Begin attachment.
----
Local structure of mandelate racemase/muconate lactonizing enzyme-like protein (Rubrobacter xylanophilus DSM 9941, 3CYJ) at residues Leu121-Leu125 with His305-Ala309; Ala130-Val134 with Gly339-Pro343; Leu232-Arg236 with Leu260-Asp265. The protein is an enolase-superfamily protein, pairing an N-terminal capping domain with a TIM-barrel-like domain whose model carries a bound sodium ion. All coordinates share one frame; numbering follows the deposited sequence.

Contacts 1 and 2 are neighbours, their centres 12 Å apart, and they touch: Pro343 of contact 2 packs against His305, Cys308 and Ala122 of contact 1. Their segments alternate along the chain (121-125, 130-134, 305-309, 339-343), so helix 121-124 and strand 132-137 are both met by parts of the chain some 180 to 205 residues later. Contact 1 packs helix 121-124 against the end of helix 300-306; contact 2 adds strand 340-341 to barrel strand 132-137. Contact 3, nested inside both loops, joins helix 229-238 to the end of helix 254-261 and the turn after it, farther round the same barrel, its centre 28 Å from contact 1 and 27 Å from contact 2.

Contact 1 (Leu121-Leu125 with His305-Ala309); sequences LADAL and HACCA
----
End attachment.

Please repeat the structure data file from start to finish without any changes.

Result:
Local structure of mandelate racemase/muconate lactonizing enzyme-like protein (Rubrobacter xylanophilus DSM 9941, 3CYJ) at residues Leu121-Leu125 with His305-Ala309; Ala130-Val134 with Gly339-Pro343; Leu232-Arg236 with Leu260-Asp265. The protein is an enolase-superfamily protein, pairing an N-terminal capping domain with a TIM-barrel-like domain whose model carries a bound sodium ion. All coordinates share one frame; numbering follows the deposited sequence.

Contacts 1 and 2 are neighbours, their centres 12 Å apart, and they touch: Pro343 of contact 2 packs against His305, Cys308 and Ala122 of contact 1. Their segments alternate along the chain (121-125, 130-134, 305-309, 339-343), so helix 121-124 and strand 132-137 are both met by parts of the chain some 180 to 205 residues later. Contact 1 packs helix 121-124 against the end of helix 300-306; contact 2 adds strand 340-341 to barrel strand 132-137. Contact 3, nested inside both loops, joins helix 229-238 to the end of helix 254-261 and the turn after it, farther round the same barrel, its centre 28 Å from contact 1 and 27 Å from contact 2.

Contact 1 (Leu121-Leu125 with His305-Ala309); sequences LADAL and HACCA